Check out Hale’s full tale at the Financial Times (subscription required)This post was originally published at Zero Hedge
US “Strongly Urges” Compromise As Massive Protests Erupt Across Israel After Anti-Judicial-Reform Minister Fired
Update (2045ET): Massive protests have erupted across Israel tonight after PM Netanyhau fired his Defense Minister, a day after he called on the Israeli leader to halt a planned judicial overhaul that has fiercely divided the country.
As a reminder, Netanyahu and his allies say the plan will restore a balance between the judicial and executive branches and rein in what they see as an interventionist court with liberal sympathies. But critics say the constellation of laws will remove the checks and balances in Israel’s democratic system and concentrate power in the hands of the governing coalition.
Gallant’s dismissal signaled that Netanyahu will move ahead this week with the overhaul plan, which has sparked mass protests, angered military and business leaders and raised concerns among Israel’s allies.
“The country is facing the greatest danger since the Yom Kippur War,” writes former Israeli Prime Minister Naftali Bennett.
“I call on the prime minister to withdraw Galant’s dismissal letter, suspend the reform and begin negotiations until after the Day of Independence.
Israel’s Consul General has resigned…
Bibi later tweeted “we must all stand strong against refusal.”
Hundreds of thousands of Israelis took to the streets… in Tel Aviv…
… and Haifa…
Not everybody is protesting…
Haaretz reports that amid the unprecedented protests that erupted in Israel on Sunday night, several Likud lawmakers and ministers call to stop the highly controversial legislative process of Netanyahu’s judicial reform.
Additionally, as Nadav Eyal notes, for the first time in history, Israel’s main union, as well as leaders from the banks and the entire business sector, are about to declare a general strike demanding that the government stop the plan to overhaul the judicial system.
Finally, and more ominously, amid chatter across social media of the same, Iran has dropped the c-word:
The situation is definitely escalating, as Joyce Karam summarizes…
Ratcheting up the pressure on Netanyahu, Washington has chimed in:
We are deeply concerned by today’s developments out of Israel, which further underscore the urgent need for compromise.
As the President recently discussed with Prime Minister Netanyahu, democratic values have always been, and must remain, a hallmark of the U.S.- Israel relationship.
Democratic societies are strengthened by checks and balances, and fundamental changes to a democratic system should be pursued with the broadest possible base of popular support.
We continue to strongly urge Israeli leaders to find a compromise as soon as possible.
We believe that is the best path forward for Israel and all of its citizens. U.S. support for Israel’s security and democracy remains ironclad.
Which follows a report earlier in the month of the U.S. State Department has been funding a left-wing organization in Israel that is helping to promote anti-government protest aimed at bringing down Prime Minister Benjamin Netanyahu and his judicial reforms. The Washington Free Beacon reported Monday that U.S. taxpayer funds have been granted to the Movement for Quality Government (MQG), which has participated in the protests that have rocked Israel for weeks. The protests began after Netanyahu, whose right-wing coalition won a commanding majority in recent elections, began tackling the decades-old problem of the judicial usurpation of power from the legislature.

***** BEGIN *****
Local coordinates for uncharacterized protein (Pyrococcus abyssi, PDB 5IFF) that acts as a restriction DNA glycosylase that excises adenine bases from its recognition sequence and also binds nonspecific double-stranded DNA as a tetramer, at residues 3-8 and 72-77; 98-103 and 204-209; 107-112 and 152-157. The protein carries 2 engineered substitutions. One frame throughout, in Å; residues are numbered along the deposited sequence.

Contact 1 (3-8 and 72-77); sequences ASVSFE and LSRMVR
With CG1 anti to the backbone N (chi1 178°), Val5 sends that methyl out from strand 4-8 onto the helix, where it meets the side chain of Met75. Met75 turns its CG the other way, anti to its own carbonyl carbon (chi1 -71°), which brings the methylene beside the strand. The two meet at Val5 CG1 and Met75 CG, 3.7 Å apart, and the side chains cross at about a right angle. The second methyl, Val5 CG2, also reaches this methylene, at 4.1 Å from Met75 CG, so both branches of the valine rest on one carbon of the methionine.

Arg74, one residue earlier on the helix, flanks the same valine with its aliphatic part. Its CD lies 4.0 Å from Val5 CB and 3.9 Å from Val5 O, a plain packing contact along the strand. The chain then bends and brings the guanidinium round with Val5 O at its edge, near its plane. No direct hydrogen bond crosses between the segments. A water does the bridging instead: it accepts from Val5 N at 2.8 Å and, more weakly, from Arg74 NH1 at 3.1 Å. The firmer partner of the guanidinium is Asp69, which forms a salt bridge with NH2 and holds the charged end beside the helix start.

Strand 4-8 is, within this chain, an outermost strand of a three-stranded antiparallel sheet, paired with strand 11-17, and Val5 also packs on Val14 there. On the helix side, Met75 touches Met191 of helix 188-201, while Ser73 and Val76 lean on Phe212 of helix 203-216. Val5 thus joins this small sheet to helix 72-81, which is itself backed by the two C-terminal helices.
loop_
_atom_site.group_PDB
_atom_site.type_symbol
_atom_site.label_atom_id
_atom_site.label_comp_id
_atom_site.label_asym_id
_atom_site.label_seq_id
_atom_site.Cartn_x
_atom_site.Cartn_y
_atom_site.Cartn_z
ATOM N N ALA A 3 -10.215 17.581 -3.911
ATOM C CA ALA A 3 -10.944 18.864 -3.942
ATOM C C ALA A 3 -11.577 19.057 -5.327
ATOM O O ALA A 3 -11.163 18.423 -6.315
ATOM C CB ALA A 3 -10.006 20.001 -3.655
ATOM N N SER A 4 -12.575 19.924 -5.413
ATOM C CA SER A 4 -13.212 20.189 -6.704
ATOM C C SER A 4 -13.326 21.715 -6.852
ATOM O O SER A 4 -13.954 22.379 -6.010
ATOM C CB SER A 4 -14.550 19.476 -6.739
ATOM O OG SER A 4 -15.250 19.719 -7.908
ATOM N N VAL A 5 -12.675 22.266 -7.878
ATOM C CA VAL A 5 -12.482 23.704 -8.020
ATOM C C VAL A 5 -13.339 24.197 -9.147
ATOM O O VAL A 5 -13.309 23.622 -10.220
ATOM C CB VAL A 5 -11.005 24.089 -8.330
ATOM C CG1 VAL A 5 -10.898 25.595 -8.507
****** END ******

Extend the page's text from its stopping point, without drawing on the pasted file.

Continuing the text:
And finally, as the crisis is worsening tonight, Bibi has called the leaders of the ruling coalition parties to an emergency meeting on Monday morning.
* * *
Update (1415ET): In perhaps the least surprising geopolitical move of the day, Israeli PM Benjamin Netanyahu fired his defense minister on Sunday, a day after Yoav Gallant called for a halt to the planned overhaul of Israel’s judiciary that has divided the country.
Netanyahu’s office did not provide further details.
As we detailed below, Gallant, a senior member of Netanyahu’s Likud party, became the first to break ranks late Saturday by calling for the legislation to be frozen.
* * *
In a major development, Israeli defense minister Yoav Gallant on Saturday called for Benjamin Netanyahu’s government to halt its planned judicial reforms, which have prompted enormous protests and are starting to disrupt the country’s military.
“I see the source of our strength eroding…The rift within our society is widening and penetrating the Israel Defense Forces,” said Gallant in a televised evening speech. “This is a clear and immediate and tangible danger to the security of the state. I shall not be a party to this.”
In addition to calling for a suspension of the reforms, Gallant also implored Israelis to stop their enormous protests, which raged even as he spoke.
The coming week could bring high drama and even more upheaval, as the Knesset is expected to hold its final vote on the first aspect of the judicial overhaul: a measure giving the government more power over Supreme Court appointments.
Other reforms would allow the Knesset — Israel’s unicameral legislature — to override Supreme Court decisions with a simple majority vote. Others would end the court’s practice of applying a “reasonableness” test when evaluating laws and government actions.
Critics characterize the scheme as a step deeper into authoritarianism. Some say the moves are in part designed to help Netanyahu terminate his ongoing prosecution on corruption charges.